Open source software, once deemed “a cancer” by former Microsoft CEO Steve Ballmer, has rapidly overtaken the tech world. A growing number of today’s hottest tech companies center around the free, community-based technology. As a result, a majority of enterprises across industries from finance to retail and service, have built their businesses around open-source software, relying on it for critical business functions.
A 2015 survey conducted by Black Duck Software and growth venture firm North Bridge found that 78% of businesses ran part or all of their operations on OSS, up from just 42% in 2010.
The rapid growth of OSS comes with its unique challenges, as OSS providers struggle to achieve profitability and turn millions of free-software downloads into sustainable revenue streams. While offering free software has proven to be a powerful tool in driving user adoption, it can not stand alone as a sustainable business model.
While Red Hat has surpassed a $21 billion valuation over 25 years as a leader in the space, there are few other shining stars in the history of open source.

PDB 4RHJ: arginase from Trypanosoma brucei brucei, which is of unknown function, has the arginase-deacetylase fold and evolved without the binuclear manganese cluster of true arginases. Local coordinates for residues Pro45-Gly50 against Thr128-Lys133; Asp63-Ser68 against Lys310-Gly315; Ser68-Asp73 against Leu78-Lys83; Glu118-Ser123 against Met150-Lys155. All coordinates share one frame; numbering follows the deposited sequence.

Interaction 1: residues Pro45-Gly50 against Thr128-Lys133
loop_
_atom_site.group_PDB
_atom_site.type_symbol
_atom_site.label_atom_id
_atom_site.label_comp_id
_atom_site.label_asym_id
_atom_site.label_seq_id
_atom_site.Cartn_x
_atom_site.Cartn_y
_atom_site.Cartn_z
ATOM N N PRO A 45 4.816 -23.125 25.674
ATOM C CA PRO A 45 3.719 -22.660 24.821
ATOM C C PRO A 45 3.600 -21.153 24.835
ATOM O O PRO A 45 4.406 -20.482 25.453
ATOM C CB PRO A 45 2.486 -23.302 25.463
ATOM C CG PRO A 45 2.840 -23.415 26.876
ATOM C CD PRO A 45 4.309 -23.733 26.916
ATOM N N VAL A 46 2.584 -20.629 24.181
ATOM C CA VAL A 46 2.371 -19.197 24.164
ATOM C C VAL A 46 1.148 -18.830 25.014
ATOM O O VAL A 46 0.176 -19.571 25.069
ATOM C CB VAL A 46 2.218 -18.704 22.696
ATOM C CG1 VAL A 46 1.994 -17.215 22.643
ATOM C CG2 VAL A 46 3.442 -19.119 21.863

In order to ensure a sustainable OSS business, entrepreneurs should be sure to think about how the business is going to make money very early on. Many times, startups only start to strategize on a business model after their free software downloads skyrocket. Some successful OSS providers have sold enterprise versions of their product with extra security and management features, while other offer a premium SaaS service in a pay-as-you-go model.
Instead of getting caught up in consulting services to enhance deployments, OSS companies can focus on building recurring revenue streams through subscriptions. Given the software is initially free, the sales cycle for OSS companies is significantly different from traditional enterprise software. Startups should be extremely disciplined about making sure sales teams are focused on ongoing customer satisfaction, as opposed to simply landing a deal and moving onto the next prospect.
As the surge of capital into OSS startups proves, there is clearly a way to make money from free software, and various pathways to get there. Ultimately, OSS providers should remain focused on monetization and licensing along with implementing the proper service and sales strategies to ensure that customers decide to buy, and continue to buy more.